MIT researchers have developed wearable software that reveals a person's emotions based on the way they speak
Software capable of sensing a person's mood. Researchers at Boston's Computer Science and Artificial Intelligence Laboratory have managed to develop an app to be installed in smartwatches that uses algorithms to monitor audio, text transcripts and bio-signals to find out how a person really feels.
The researchers found that certain signals, such as a flat tone of voice, long pauses, increased heart activity, indicate the telling of a sad event. And so far, it didn't take software to guess that. But the software is able to analyze mood even when analyzing just five seconds of conversation - in short, almost in real time - with an accuracy of about 18 percent. The software, at this time, is being tested on a Samsung Simband, but the MIT team aims to integrate it into other commercial devices such as the Apple Watch.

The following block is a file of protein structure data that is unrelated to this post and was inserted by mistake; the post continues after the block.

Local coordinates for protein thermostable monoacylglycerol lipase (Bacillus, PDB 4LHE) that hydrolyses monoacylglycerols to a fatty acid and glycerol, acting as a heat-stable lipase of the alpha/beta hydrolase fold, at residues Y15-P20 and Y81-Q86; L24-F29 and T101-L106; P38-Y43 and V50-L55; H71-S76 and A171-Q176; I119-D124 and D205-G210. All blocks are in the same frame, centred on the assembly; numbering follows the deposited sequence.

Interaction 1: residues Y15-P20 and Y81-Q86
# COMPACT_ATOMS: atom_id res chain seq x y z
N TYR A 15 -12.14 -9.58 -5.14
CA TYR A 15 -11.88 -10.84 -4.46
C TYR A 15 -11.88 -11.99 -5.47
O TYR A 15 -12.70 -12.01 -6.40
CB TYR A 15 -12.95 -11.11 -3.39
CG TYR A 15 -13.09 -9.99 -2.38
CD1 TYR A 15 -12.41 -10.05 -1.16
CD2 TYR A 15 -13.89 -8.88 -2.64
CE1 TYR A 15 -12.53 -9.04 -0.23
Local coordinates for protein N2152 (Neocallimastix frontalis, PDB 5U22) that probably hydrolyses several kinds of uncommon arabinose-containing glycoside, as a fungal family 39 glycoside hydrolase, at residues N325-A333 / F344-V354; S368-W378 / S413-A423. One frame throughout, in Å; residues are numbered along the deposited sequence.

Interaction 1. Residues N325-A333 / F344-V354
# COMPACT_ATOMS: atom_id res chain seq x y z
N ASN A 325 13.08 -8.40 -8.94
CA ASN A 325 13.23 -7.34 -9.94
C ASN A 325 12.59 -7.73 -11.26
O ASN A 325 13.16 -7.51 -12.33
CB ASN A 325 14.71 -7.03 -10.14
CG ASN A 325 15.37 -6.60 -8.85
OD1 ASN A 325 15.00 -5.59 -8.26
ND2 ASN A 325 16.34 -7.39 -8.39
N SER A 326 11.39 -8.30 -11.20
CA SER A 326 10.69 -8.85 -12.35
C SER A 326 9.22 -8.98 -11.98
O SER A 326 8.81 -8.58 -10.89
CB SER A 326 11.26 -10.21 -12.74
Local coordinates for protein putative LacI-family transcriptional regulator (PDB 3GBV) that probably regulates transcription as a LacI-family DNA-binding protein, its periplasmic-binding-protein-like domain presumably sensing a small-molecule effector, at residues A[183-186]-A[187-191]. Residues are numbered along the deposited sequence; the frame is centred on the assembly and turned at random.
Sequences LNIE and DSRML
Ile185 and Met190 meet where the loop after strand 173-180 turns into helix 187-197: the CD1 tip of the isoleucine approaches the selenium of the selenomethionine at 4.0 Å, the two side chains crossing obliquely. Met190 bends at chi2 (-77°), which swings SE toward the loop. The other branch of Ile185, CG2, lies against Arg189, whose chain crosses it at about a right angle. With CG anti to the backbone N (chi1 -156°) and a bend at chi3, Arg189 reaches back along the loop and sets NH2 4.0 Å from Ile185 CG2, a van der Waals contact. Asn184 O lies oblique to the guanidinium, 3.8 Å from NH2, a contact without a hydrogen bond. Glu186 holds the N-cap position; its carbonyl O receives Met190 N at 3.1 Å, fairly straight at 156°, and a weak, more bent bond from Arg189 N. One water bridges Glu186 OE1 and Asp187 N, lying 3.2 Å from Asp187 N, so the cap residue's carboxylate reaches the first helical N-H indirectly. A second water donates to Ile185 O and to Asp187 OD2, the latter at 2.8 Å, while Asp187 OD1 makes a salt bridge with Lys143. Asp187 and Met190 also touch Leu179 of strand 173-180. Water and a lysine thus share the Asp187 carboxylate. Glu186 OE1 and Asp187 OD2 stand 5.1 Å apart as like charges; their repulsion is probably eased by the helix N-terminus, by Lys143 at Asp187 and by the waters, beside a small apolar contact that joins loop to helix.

A virtual "social coach"
(Taken from YouTube)
The MIT (Massachusetts Institute of Technology) researchers also plan to take "readings" that reveal many more nuances, capturing, for example, even brief moments when the speaker is tense or excited. Their hope is that someday this type of software could be used in wearable devices as a sort of "social coach" - equipped with artificial intelligence - for people who suffer from anxiety or Asperger's syndrome, that serious disorder characterized by difficulty in social interactions and unusual, narrow patterns of behavior and interests.
Technology for better living
"Imagine if, at the end of a conversation, it was possible to go back and find out at what times the people around us perceived us as the most anxious," explains Tuka Alhanai of the research team. Who goes on to point out that their work "is a step in this direction" and that the time will not be so far away when a wrist-mounted social coach - thanks to the paw of artificial intelligence - can, gradually, suggest us how to deal with the world by keeping our sense of anxiety and our various moods at bay.
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